"Nevertheless, I made a decision during our innings. If we lose this game, it's not because I walked."
Despite having scored over 15,000 runs across all forms of international cricket, completed in excess of 800 dismissals behind the stumps, won the World Cup and the Ashes on three occasions each and become the first man to 100 Test sixes, there is some delightful irony that for a player who so often had the ball in his midst, Adam Gilchrist's most famous contribution to cricket came when he barely got a whisker on it at all.
Any sportsperson will tell you that losing in the semi-final of a global competition is the most heartbreaking way to suffer an untimely exit. While defeat in a final is illuminated with the achievement of having reached the pinnacle, the last four is that annoying penultimate hurdle which you never forget if you fail to evade.
And in a team sport, that feeling is shared among your comrades. With it being the one contest you dare not lose, every move is vital, not to mention scrutinised by fans and teammates alike.
A man for the big occasion, Gilchrist was just about as reliable a performer on the international stage as they come. Though he slowed down towards the twilight of his career, his contributions, when they came, remained spectacular and important in equal measure.
Already a World Cup winner thanks to victory in 1999 via arguably the most exhilarating semi-final in any sport - against South Africa at Edgbaston - the New South Wales native was well-accustomed to the pressure of such a contest.
Despite being without banned spinner Shane Warne, Australia had waltzed to the knockout stage of the 2003 World Cup thanks to nine straight wins in the competition, to book a semi-final with Sri Lanka. In the Super Six stage, the Aussies had cracked 319 for 5 against the 1996 winners, with Gilchrist hitting 99 from 88 balls.
Passage to the Wanderers final to face India or Kenya appeared to be a formality for the outstanding favourites. But arriving at the St George's Oval, Australia encountered a leveller of a slow pitch which played into Sri Lanka's hands.
Winning the toss and electing to bat, the holders started their innings with intent, hitting Asela Gunaratne out of the attack with four boundaries in the opening five overs. Chaminda Vaas was not as expensive but was still dismissed for four by Matthew Hayden.
The wiley Aravinda de Silva was thrown the ball to try and stem the flow, not to mention to take advantage of the conditions, but few could have predicted what was to follow. A loosener of a second delivery, an off-break which pitched two feet wide of leg stump, looked like easy pickings for a man of Gilchrist's ability and he duly tried to swat the ball away through deep backward square for a certain boundary.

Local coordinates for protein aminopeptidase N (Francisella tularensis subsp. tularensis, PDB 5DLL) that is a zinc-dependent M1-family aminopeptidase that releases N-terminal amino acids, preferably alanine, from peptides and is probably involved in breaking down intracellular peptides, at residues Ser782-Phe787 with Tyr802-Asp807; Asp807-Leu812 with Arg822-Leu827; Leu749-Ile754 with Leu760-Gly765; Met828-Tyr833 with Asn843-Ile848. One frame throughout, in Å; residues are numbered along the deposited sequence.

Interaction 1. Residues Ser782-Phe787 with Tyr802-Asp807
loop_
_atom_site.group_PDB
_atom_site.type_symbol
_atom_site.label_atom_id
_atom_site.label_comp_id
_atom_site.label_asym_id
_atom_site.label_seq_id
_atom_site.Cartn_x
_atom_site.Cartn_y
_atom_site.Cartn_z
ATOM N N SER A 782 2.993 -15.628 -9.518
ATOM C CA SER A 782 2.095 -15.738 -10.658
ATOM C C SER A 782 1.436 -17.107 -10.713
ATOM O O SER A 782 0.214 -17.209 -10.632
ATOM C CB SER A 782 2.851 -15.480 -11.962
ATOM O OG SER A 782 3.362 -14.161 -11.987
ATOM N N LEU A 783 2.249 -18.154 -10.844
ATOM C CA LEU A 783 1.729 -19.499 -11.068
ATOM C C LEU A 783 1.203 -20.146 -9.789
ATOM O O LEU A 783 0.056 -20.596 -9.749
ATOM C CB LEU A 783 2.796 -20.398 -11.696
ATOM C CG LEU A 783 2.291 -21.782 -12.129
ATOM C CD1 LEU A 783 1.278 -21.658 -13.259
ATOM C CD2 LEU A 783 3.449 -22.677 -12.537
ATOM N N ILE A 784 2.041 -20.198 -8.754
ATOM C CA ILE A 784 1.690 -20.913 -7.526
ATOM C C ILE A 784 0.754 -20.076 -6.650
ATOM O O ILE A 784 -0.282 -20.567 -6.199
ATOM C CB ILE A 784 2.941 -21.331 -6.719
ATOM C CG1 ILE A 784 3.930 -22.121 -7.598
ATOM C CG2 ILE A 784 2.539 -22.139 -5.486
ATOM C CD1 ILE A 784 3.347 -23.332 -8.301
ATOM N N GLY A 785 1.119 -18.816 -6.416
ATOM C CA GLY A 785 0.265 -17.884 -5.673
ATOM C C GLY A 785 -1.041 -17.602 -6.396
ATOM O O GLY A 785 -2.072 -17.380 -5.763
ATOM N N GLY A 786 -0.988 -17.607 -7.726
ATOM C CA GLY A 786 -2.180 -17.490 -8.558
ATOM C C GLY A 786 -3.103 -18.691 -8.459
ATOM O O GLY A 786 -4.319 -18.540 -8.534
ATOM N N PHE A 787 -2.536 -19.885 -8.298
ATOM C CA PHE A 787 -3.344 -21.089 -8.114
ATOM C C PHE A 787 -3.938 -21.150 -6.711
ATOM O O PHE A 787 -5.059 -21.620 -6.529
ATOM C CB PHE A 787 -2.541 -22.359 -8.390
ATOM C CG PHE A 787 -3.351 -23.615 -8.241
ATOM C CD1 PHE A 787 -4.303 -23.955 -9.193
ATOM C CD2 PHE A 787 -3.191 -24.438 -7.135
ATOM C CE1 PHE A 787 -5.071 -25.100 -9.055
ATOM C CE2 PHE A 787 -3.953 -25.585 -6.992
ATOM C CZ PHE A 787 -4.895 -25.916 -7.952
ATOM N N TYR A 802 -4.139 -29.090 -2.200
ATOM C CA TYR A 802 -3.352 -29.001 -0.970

Sangakkara jumped at the opportunity to dismiss Australia's dangerman
But the delivery kept a little lower than the left-hander, on 22, was expecting, and his giant swipe ricocheted off his pad and was clutched hopefully by Kumar Sangakkara. Like any wicket-keeper sniffing a prized scalp, Sangakkara went up immediately, followed by De Silva.
Standing umpire Rudi Koertzen was unmoved amid the protests but Gilchrist made his mind up for him. The Australia opener walked back to the pavilion to leave Sri Lanka in raptures.
Though Ricky Ponting and Hayden would soon follow, an unbeaten 91 from Andrew Symonds helped Australia to 212 for 7 from their 50 overs, before Sri Lanka fell short in their pursuit of a rain-adjusted 172 to win from 38.1 overs.
But the result is largely remembered as being a footnote in relation to the events around Gilchrist's dismissal. With slow-mo replays able to highlight errors from umpires, the pre-DRS era had seen walking become an increasingly rare occurrence. Batsmen were never more than an innings away from a bad decision, and minutes from finding out if they had been a victim of an error.
Opinions were divided over Gilchrist's actions. Captain Ricky Ponting insisted he would not be asking his players to follow the gloveman's lead, while the Australian Sports Commission hailed his sportsman display of morality in such a high-octane situation.
There is little doubt that the decision wrangled with Gilchrist, not because he regretted what had transpired but due to how the Australia dressing room would receive him.
In his book Walking to Victory, Gilchrist wrote: "It was a really weird sensation to go against the grain of what 99 per cent of cricketers do these days, and what we've been doing for our whole careers."
Gilchrist would go on to win the second of his three World Cups
"Of course, the guys back in the viewing room were a bit stunned at what I'd done. Flabbergasted, really, that I'd do it in a World Cup semi. While I sat there, thinking about it and being asked about it, I kept going back to the fact that, well, at the end of the day, I had been honest with myself.
"I felt it was time that players made a stand to take back responsibility for the game. I was at ease with that. The more I thought about it, the more settled I became with what I'd done. You did it for the right reasons.
"That was on a personal level. But what about my commitment to the team? I couldn't entirely keep a lid on the negative thoughts. If we lose this game, how am I going to feel?"
Granted, technology has ensured that walking has become something of a benign act because if hotspot won't get you, ball-tracking certainly will. But it says much about the intensity of the situation and Gilchrist's foresight that the gesture remains engrained in the memories of so many.
Gilchrist played with reckless abandon throughout his whole career and redefined the role of the wicket-keeper batsman. But despite his position as a cricketing pioneer, his ethical stance is far better remembered. That, in itself, says it all.
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